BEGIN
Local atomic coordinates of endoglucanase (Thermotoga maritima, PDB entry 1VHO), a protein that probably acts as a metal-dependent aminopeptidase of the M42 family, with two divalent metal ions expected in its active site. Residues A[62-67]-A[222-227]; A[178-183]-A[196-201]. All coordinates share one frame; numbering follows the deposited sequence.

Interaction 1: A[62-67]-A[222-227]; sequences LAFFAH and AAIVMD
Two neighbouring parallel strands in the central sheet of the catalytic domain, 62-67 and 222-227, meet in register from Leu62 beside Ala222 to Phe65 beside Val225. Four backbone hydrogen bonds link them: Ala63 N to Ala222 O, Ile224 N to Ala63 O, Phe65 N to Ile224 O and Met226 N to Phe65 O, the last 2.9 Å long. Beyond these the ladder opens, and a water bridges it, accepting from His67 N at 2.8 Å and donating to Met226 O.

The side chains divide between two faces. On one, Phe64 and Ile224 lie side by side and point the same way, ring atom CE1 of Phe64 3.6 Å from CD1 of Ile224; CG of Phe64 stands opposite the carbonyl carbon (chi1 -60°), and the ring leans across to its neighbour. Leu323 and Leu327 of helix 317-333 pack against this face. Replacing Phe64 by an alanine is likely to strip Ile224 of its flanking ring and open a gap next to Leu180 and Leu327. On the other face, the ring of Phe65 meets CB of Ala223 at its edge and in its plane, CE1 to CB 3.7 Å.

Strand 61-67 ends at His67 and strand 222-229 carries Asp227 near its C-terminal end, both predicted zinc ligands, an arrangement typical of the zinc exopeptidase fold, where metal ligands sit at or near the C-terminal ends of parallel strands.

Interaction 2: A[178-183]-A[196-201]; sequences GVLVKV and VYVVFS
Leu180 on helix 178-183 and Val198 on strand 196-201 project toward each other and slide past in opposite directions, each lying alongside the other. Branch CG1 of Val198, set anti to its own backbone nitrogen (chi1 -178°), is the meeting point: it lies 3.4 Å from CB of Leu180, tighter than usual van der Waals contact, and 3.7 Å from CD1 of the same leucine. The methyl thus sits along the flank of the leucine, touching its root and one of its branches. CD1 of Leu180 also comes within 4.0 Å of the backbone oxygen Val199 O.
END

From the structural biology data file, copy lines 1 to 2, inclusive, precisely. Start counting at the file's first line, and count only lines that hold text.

Local atomic coordinates of endoglucanase (Thermotoga maritima, PDB entry 1VHO), a protein that probably acts as a metal-dependent aminopeptidase of the M42 family, with two divalent metal ions expected in its active site. Residues A[62-67]-A[222-227]; A[178-183]-A[196-201]. All coordinates share one frame; numbering follows the deposited sequence.

Interaction 1: A[62-67]-A[222-227]; sequences LAFFAH and AAIVMD